Thriving-in-place remodel: Bringing a family back together

This content is sponsored by Sun Design.

Main-level living is a popular reason for many people to remodel their homes.  Thriving-in-Place, as we call it, often means that your lifestyle has begun to change as you grow and so will your needs.  The Harrison family in particular had very compelling reasons to seek out a one-level living remodel.

After Frank Harrison survived a head on collision with an 18-wheeler he was left with a broken back.  Unfortunately, the accident had caused a stress fracture in his back that was missed, and as he began to walk again, this caused his back to rebreak and left him quadriplegic.  His life was turned upside down as he went from working full time and exploring the outdoors, to being confined to a wheelchair with only minimal use of his hands.  Frank and his wife Debbie’s story resonated with us very deeply, and we understood that this home remodel was about giving Frank back his freedom and bringing a family back together.

For 8 years, Debbie struggled to give Frank what he needed in the house that they lived in at the time; where Frank was essentially trapped in the dining room.  Due to the narrow doorways, thresholds, and high countertops, among numerous other elements, Frank was unable to participate in the daily routines of the family.  He was totally dependent on others to do virtually everything for him.  He could barely look out the window on his own, and even then, it was too high for him to see out of.  They needed a change, and fast, as Frank’s quality of life was only getting worse.

Debbie went out and bought a house that she was determined to renovate into a sanctuary that Frank could be free in.  She desired to give her husband back, not just his freedom, but his dignity.  For herself, main-level living was also necessary as she was beginning to struggle with the stairs.  Ideally, she wanted Frank to be able to cook with her again, and sit with the family throughout the day, no matter what room of the house they were in.  We began designing a home that took into account both of their needs, and this included a few key elements:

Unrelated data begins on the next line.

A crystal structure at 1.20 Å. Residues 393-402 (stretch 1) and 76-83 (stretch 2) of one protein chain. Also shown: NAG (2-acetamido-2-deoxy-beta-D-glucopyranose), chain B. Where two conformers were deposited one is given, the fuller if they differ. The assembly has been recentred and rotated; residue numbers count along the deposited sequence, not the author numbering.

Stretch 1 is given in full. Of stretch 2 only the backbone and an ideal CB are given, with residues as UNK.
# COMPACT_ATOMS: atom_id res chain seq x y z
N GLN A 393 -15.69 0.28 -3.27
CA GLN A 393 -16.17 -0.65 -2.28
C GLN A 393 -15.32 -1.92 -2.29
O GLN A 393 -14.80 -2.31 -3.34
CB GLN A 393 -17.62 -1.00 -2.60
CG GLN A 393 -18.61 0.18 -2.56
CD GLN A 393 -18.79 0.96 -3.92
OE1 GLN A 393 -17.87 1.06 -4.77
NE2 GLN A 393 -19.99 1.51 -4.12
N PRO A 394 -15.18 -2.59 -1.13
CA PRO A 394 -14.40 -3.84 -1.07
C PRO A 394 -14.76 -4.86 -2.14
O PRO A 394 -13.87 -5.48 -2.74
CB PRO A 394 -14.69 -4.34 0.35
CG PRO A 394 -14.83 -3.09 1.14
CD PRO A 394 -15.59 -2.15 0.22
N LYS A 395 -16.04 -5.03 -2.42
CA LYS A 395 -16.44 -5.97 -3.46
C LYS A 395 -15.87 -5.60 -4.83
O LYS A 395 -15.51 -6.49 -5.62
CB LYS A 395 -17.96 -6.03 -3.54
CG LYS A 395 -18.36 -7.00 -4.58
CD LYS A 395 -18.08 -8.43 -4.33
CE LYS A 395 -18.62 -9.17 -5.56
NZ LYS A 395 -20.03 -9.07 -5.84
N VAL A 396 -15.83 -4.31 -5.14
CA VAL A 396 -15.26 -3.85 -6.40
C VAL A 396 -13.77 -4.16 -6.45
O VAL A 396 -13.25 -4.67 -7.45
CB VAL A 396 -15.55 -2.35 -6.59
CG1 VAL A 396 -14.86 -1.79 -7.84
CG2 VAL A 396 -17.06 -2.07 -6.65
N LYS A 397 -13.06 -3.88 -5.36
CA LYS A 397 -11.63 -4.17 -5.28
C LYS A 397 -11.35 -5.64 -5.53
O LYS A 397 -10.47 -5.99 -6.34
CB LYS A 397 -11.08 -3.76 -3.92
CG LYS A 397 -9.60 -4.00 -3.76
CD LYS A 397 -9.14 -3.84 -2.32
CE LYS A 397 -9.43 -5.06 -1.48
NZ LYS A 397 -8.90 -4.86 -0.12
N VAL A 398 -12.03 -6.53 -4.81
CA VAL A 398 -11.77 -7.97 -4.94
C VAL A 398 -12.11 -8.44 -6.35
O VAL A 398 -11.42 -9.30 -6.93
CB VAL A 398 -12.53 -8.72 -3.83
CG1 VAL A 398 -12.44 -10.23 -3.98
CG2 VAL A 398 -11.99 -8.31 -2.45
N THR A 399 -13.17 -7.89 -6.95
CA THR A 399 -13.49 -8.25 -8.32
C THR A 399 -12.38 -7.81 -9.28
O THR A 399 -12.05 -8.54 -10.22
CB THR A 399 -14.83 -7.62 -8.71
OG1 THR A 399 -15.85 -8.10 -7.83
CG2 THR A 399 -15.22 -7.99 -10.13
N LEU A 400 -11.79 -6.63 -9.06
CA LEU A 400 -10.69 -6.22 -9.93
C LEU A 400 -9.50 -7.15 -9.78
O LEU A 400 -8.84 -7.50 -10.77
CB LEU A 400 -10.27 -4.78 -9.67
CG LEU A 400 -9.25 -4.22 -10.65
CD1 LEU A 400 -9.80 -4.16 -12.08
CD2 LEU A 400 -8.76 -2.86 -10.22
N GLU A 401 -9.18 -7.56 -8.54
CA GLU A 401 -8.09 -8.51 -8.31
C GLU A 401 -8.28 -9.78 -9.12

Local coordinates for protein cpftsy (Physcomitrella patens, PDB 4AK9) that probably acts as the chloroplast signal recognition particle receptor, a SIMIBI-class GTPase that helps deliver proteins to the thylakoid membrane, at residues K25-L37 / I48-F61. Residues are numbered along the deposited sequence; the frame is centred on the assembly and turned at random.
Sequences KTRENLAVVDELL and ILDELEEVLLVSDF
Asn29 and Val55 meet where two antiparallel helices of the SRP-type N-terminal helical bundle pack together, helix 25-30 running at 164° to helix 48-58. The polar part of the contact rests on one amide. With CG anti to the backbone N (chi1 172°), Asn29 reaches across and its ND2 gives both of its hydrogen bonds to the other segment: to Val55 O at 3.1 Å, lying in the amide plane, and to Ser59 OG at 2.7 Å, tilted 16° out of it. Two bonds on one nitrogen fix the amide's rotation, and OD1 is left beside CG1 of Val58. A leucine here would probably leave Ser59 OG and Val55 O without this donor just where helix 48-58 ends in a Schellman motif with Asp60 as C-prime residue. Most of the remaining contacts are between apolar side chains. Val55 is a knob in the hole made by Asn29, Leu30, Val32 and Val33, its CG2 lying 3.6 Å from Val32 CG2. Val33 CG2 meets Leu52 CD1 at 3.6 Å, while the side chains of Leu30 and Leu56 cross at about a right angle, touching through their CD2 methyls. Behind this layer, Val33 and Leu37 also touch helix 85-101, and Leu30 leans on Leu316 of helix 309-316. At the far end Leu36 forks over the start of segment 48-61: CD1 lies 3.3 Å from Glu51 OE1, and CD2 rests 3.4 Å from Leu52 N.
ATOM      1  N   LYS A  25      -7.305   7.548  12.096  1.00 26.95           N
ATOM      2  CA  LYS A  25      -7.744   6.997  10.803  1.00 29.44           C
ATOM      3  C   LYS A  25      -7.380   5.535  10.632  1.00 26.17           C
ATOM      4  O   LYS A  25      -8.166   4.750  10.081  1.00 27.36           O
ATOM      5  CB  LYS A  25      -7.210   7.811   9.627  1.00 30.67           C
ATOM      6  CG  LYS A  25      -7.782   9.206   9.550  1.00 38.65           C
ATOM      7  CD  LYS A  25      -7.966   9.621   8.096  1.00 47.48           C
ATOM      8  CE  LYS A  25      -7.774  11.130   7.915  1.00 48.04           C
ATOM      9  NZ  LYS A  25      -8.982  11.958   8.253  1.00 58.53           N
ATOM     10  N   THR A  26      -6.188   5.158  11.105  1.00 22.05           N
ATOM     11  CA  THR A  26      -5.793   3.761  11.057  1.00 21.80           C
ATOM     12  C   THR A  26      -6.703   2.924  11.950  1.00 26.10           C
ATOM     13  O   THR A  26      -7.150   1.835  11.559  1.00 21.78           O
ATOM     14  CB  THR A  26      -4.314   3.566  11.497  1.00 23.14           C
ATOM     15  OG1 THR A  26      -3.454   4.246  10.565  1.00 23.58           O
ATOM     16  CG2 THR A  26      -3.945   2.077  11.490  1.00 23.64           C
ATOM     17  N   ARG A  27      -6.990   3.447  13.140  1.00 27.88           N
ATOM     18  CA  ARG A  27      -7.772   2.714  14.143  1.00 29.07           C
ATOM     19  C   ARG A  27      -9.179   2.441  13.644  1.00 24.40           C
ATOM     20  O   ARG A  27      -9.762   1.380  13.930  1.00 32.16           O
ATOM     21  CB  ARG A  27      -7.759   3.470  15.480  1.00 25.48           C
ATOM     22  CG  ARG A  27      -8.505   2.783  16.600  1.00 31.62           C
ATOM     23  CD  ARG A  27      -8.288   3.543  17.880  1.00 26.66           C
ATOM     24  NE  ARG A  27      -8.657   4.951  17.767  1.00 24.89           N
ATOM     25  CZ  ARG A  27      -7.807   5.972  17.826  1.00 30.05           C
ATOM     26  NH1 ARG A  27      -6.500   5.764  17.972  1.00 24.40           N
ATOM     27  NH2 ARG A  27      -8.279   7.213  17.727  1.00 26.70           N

First, looking at the home from a practical standpoint, we had to widen all the doorways and remove all thresholds, to accommodate Frank’s wheelchair.  We replaced everything; removed the top level of the house, extended the rear, added a screened porch, and redid all the walls and the roof.  These changes increased one-level living by a third – but that was just the beginning.

The more important elements of design revolved around Frank’s quality of life and giving him a space where he would no longer feel trapped.  Of course, this meant eliminating any obstacle that would prevent him from going where he wants when he wants, but also creating a space that he would feel at ease in during the days when his health confined him to the bedroom or indoors.  We wanted to bring the outdoors in, and we accomplished this by adding floor to ceiling windows along the entire rear of the home.  Frank’s bedroom, in particular, did not allow him to see out the windows from his bed, due to the bathroom blocking them.  So, we moved the bathroom back to ensure constant natural light and a view for when Frank would be confined to his bed for long periods of time.

Inside, Frank is now able to wash his own hands and participate in the cooking.  He can maneuver throughout the house with ease, using his iPad that is set up to control all the automated technology in the house.  We teamed up with WiHome to install automated tech throughout the entire house; which includes all interior doors, windows, closet doors, and Frank’s roll-in shower – where he can also adjust the water temperature and pressure from his wheelchair.  There is an automatic pocket door that opens to a closet in Frank’s bedroom, which is all set up with his medical supplies, and wheelchair charger.  We fondly referred to it as Frank’s “Batcave”.  It was all in connectivity to him; to be free and never trapped in one area of the house, even when he is alone.